Discussion in 'Fly Fishing Forum' started by G-spot4u, Sep 27, 2013.
My joints and the view from my driver seat are about all I trust when it comes to weather.
I trust my local weatherman. He's usually no more than 2 degrees off and pretty good on the chances of precipitation.
Being a right hander, I'll be on a north facing beach with the SW wind coming over my left shoulder.
The rain and wind will be a perfect combo for bombing out some long coho casts and keeping the crowds down.
I found that to be the case this morning. Nothing like casting 100 feet over and over again. Not that the fish seemed to notice. But at least there were fish around
Who worries about the weather. If it's raining out I stay home(I don't want to melt). If it's windy I still go out. If the sun is shining I'll go out. If it's snowing I'll stay home.
We all like it when the sun is shining and it's warm out. But seasons prevent that from happening. So we do what we can with what we have.
Trust no one
The Truth Is Out There
you just need to wait for it to show up
I go with the National Weather Service for rolling the dice as to the weather predictions. They're as close as anyone.
They seem fairly sure that one heck of a storm is going to hit us this weekend. Someone is taking it seriously because I've seen piles of sand and empty bags in parking lots around town.
Guess I won't be headed out to a coastal river looking for steelhead this weekend.
I may be crazy but not that crazy.
Having said that, please look at his page carefully. There are some great links to other good tools there. Riddling the weather here is always difficult. We have seen huge storms blow in to our region, creating widespread damages, and barely a warning. And we have seen nothing at all seem to happen, while people a mile away were inundated. This is especially true out here on the Olympic Peninsula, where everything depends upon slight wind direction changes and the freezing levels in the Olympic mountains. Major storms may not have any measurable effect on the Olympic Peninsula coastal rivers, or they may flood for weeks, all because of a slight wind shift in a storm as it meets land. Now that we have the new Langley Hill Radar Station out on the coast, the forecasting has improved. And it is interesting to watch which way a storm is passing, as sometimes we get enough information from that, and the USGS Real Time river gauges, to get good fishing despite everyone to the south of us, or to the north of us, getting hammered. Learn to read the barometric readouts and graphs. Pressure changes drive the worst of this. Some of those changes can be very localized. The more that you learn about the weather and forecasting tools, and real time readouts, radar and satellites etc., the better you will be at planning your trips. I use every tool available to plan trips once the winter weather cycles resume here. One thing that I never ignore are Flood Warnings. http://olympicpeninsulaflyfishing.blogspot.com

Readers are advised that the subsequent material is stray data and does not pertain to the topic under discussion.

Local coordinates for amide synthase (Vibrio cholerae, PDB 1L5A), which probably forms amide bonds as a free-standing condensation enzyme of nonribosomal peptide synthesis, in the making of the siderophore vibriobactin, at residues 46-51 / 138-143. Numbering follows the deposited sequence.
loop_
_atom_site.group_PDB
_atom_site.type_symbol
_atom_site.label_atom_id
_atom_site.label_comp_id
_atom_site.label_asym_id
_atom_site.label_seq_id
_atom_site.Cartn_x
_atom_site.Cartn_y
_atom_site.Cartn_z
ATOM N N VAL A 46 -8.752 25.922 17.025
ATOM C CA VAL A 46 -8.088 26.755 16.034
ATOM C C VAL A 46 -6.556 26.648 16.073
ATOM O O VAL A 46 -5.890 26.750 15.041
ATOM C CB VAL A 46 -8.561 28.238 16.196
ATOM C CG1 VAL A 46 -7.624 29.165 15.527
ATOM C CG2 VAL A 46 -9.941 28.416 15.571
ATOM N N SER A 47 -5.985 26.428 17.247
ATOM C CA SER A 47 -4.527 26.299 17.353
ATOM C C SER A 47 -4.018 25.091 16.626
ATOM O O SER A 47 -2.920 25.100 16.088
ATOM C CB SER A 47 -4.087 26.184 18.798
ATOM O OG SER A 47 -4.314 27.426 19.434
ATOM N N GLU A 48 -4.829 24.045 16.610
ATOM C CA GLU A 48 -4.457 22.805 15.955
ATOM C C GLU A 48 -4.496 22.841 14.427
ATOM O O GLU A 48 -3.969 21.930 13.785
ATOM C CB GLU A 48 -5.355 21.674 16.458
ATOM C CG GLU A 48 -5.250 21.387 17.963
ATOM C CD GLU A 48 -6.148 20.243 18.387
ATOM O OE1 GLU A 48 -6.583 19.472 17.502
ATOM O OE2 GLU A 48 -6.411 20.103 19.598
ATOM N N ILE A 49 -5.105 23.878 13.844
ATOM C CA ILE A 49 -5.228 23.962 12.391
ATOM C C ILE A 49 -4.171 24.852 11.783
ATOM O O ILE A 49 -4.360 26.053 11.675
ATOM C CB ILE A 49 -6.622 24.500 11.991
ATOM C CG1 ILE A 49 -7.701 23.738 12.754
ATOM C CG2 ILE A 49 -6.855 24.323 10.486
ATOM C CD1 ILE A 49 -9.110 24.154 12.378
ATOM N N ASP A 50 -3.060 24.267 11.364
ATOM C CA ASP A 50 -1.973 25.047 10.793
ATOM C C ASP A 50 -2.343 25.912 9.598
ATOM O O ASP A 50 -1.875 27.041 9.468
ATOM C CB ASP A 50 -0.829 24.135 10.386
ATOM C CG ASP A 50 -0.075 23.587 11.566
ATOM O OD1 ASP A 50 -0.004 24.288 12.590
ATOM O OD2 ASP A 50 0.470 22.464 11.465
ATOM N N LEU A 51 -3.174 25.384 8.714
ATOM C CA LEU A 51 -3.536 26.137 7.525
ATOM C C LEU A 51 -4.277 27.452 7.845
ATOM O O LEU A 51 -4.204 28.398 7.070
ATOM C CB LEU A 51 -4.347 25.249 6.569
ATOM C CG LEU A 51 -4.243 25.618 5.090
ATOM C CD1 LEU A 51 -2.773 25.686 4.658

www.wunderground.com rarely lets me down
be willing to actually head out when things do not look great forecast wise and you will learn some things (and maybe places) that will not only pay off on this trip but on future ones.
with the internet it is pretty easy to figure out what is going on. it aint rocket science.
Evan, I added that to my favorites. I now have four weather forecast links. I figure if I look at them all and go with the forecast that is the most consistent between the four, I might have some idea as to what will happen weather-wise.
Some forecasts aren't even close to the others... like WeatherSpark, which indicates a mild weekend. For me, I trust that one the least but the site does allow me to see hourly temps and the only reason I look at it.
A surgeon friend met KOMO-TVs Steve Poole at a dinner party a decade ago and basically asked him the same question. Poole replied that Seattle is/was one of the toughest places in the US to forecast weather thanks to the Olympic mountains. They split the jet stream winds and depending on their speed and direction, the 'convergance zone' where they come back together can vary by many miles.
Fast forward to last year and the installation of the new long-range weather radar station on the Washington coast (thank you Maria Cantwell!) which gives forecasters a much better look at conditions out over the ocean, dramatically improving their accuracy.
Even with the new radar, weather forecasts, especially of extreme events are still a crap shoot, just less so than earlier. A few weeks ago when Cliff Mass and others were calling for huge winds and massive rainfall, what actually happened was nothing close to their predictions.
But that aside, I've noticed that forecasts on the big 3 Seattle TV stations tend to pretty accurate. Those stations can afford their own meteorologists that interpret the raw data almost in real time. Lesser media outlets that have to rely on forecasts from the feds, tend to be less accurate because the interpretations can be up to 24 hours old.